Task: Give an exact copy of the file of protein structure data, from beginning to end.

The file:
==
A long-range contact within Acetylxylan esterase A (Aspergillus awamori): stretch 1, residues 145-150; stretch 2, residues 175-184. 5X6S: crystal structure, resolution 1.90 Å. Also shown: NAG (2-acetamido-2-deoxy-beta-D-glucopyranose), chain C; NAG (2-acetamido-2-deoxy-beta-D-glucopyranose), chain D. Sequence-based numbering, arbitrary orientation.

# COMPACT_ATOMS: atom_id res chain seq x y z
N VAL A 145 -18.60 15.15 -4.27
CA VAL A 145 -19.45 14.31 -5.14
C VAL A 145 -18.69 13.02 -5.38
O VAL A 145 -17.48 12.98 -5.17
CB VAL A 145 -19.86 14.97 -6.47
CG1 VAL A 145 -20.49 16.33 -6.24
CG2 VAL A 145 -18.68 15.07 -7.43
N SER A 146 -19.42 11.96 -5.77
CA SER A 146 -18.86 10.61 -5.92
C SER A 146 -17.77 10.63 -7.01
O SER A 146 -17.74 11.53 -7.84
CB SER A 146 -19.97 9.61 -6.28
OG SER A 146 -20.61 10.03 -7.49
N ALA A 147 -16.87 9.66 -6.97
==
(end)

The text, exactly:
A long-range contact within Acetylxylan esterase A (Aspergillus awamori): stretch 1, residues 145-150; stretch 2, residues 175-184. 5X6S: crystal structure, resolution 1.90 Å. Also shown: NAG (2-acetamido-2-deoxy-beta-D-glucopyranose), chain C; NAG (2-acetamido-2-deoxy-beta-D-glucopyranose), chain D. Sequence-based numbering, arbitrary orientation.

# COMPACT_ATOMS: atom_id res chain seq x y z
N VAL A 145 -18.60 15.15 -4.27
CA VAL A 145 -19.45 14.31 -5.14
C VAL A 145 -18.69 13.02 -5.38
O VAL A 145 -17.48 12.98 -5.17
CB VAL A 145 -19.86 14.97 -6.47
CG1 VAL A 145 -20.49 16.33 -6.24
CG2 VAL A 145 -18.68 15.07 -7.43
N SER A 146 -19.42 11.96 -5.77
CA SER A 146 -18.86 10.61 -5.92
C SER A 146 -17.77 10.63 -7.01
O SER A 146 -17.74 11.53 -7.84
CB SER A 146 -19.97 9.61 -6.28
OG SER A 146 -20.61 10.03 -7.49
N ALA A 147 -16.87 9.66 -6.97